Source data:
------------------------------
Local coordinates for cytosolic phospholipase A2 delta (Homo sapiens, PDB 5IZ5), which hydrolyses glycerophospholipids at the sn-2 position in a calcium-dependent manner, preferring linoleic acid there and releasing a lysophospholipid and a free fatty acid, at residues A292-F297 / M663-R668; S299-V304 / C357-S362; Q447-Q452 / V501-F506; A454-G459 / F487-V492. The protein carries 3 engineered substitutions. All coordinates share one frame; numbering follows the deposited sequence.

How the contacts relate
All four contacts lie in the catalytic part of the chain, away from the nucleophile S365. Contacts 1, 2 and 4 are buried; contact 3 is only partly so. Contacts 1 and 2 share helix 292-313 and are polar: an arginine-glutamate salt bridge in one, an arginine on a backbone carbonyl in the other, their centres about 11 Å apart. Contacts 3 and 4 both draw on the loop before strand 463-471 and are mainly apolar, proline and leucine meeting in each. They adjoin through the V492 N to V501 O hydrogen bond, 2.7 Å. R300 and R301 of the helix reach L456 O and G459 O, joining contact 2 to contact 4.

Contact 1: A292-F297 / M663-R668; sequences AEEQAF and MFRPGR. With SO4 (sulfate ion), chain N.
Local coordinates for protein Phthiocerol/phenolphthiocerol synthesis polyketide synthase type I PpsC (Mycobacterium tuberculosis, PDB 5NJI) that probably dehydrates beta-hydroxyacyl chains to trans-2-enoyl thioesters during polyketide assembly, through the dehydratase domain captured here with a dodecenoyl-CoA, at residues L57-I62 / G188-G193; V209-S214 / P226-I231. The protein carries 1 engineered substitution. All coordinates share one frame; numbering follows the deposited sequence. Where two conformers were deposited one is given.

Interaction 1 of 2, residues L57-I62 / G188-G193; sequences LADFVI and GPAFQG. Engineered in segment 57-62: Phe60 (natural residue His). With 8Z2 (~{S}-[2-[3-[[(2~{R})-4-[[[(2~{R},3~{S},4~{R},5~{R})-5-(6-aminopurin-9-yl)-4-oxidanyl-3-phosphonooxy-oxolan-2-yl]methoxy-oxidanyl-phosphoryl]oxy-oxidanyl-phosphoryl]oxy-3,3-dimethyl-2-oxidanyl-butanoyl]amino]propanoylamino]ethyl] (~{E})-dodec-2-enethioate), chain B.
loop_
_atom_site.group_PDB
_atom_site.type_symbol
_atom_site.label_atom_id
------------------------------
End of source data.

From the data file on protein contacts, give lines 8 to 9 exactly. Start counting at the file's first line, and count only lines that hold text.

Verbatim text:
_atom_site.group_PDB
_atom_site.type_symbol